mi: — wi:For Empson and his New Criticism cronies, compact ambiguity was the essence of poetry; this disyllabic ditty delivered off the cuff by the century's greatest boxer must rank as one of the most compact ambiguities since Shakespeare. Empson's most famous book catalogues seven types of ambiguity, his second type being the resolution of distinct meanings in a single word; we see exactly this resolution in the second syllable of Ali's utterance. I have presented it in IPA form above, so as to avoid semantic tendentiousness. Possible written interpretations of the oral form include:
— Muhammad Ali (or Gary Belkin?)
A. Me? We.
B. Me? Oui!
(Contributors to this discussion suggest 'whee!', and 'wee' in the sense of little—the latter wrongly considered Irish—but I don't find these solutions very satisfactory.) The second reading, or rather writing, fundamentally opposes, and thus complements, the first. We construe them thus:
A. Me? No, rather we.
B. Me? You bet!
We imagine the original question to be something like, "Is it you that's important?" B replies, yes it's me, the individual, in fact the athletic übermensch, that matters. If 'oui' is to be understood here, the first syllable even suggests 'mais', the two words thus acquiring the sense of "But of course!" The French, further, has the connotation of élitism, distancing Ali from his English-speaking audience. Charles Taylor assumes this reading in his review of the 1999 documentary When We Were Kings:
The movie ends with Plimpton relating a story about Ali delivering a commencement address at Harvard. Responding to the cry, "Give us a poem!" Ali delivers two words: "Me. Oui!"A, on the other hand, grounds the importance of the individual in the group; the lone hero derives his significance and power from his inclusion in the social fabric. The question then becomes, which social fabric: American society as a whole? The black community? Islam? Initially an underdog in the former, Ali came to be lionised by all. The hero, like the king, represents his society by being its greatest achievement. In one recent piece, Ali spoke of his duty as a champion to set an example to his fellow man; he also propounded something less like Islam and more like Buddhism, albeit expressed rather self-importantly—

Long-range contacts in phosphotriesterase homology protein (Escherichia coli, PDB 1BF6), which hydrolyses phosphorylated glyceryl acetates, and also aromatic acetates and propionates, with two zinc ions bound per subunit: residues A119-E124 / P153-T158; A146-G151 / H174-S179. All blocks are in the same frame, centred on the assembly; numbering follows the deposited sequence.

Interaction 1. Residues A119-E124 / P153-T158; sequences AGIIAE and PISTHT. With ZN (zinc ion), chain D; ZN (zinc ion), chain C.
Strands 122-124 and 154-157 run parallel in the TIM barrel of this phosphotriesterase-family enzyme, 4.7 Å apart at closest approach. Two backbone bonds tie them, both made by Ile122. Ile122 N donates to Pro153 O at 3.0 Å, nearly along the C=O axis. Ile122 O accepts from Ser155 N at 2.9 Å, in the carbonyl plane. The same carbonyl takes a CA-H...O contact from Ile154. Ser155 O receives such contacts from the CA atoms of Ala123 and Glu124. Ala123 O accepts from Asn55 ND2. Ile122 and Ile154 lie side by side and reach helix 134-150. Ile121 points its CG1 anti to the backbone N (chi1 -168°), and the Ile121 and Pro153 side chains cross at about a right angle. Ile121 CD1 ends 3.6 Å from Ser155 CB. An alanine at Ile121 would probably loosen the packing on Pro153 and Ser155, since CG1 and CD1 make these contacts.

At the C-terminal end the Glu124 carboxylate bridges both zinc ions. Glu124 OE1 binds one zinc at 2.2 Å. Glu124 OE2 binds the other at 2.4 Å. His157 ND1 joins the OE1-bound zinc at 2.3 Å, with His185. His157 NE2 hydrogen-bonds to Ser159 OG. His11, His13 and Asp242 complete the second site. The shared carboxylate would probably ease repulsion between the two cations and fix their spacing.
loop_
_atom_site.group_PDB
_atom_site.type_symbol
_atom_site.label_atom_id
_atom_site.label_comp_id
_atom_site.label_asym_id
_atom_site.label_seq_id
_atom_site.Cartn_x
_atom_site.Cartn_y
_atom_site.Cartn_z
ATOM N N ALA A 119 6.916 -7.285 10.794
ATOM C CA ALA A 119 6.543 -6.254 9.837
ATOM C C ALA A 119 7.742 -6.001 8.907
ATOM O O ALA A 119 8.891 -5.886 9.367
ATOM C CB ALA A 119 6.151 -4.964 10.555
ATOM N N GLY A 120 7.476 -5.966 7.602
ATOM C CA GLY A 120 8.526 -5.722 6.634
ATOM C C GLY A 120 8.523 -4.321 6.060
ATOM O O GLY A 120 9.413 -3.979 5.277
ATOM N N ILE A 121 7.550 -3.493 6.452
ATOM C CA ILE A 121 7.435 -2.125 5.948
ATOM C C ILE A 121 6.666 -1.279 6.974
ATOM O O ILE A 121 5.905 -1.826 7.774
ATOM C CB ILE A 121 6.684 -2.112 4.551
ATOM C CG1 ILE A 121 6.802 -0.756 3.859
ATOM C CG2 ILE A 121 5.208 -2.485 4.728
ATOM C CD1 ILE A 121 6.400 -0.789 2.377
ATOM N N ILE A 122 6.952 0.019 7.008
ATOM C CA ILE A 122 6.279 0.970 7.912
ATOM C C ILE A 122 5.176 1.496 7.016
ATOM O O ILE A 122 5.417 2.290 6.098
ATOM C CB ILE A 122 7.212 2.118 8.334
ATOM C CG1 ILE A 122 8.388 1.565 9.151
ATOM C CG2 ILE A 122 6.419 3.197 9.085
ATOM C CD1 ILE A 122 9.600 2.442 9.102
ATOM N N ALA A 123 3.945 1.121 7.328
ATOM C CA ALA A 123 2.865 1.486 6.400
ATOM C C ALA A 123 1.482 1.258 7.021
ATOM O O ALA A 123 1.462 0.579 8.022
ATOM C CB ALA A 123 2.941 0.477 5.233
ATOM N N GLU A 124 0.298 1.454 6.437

As I look back on it today, I would say that what I gained was the ability to see the world in something like the way God must see it. To understand that there are no distinctions of any real importance in the affairs of men, that there is only one time and one place and one person and one truth. And that we are all contained in that time and place and person, and that the truth contains us all.This article he called 'Me... We' (Zelig infers from this article that 'we' is the correct reading; but after Wimsatt/Beardsley et al., we need no longer prize the author's interpretation above others). Ali implies that the glory of 'me' belongs really to 'we', that there is no clear distinction between these two bodies: that there is only "one person and one truth". Whatever we think of the validity of this pluralistic outlook, we can recognize in it some connection to the playful Rastafarian use of "I". I cite Mike Pawka's dictionary:
I: replaces "me", "you", "my"; replaces the first syllable of selected words.Just as the Rastafarian "I" collapses you / me distinctions, so Ali's "wi:" collapses the traditional contrast between the individual and the community, reminding us that each derives its value and power from the other, or from their interrelation.
I and I: I, me, you and me, we. Rastafari speech eliminates you, me we, they, etc., as divisive and replaces same with communal I and I. I and I embraces the congregation in unity with the Most I (High) in an endless circle of inity (unity).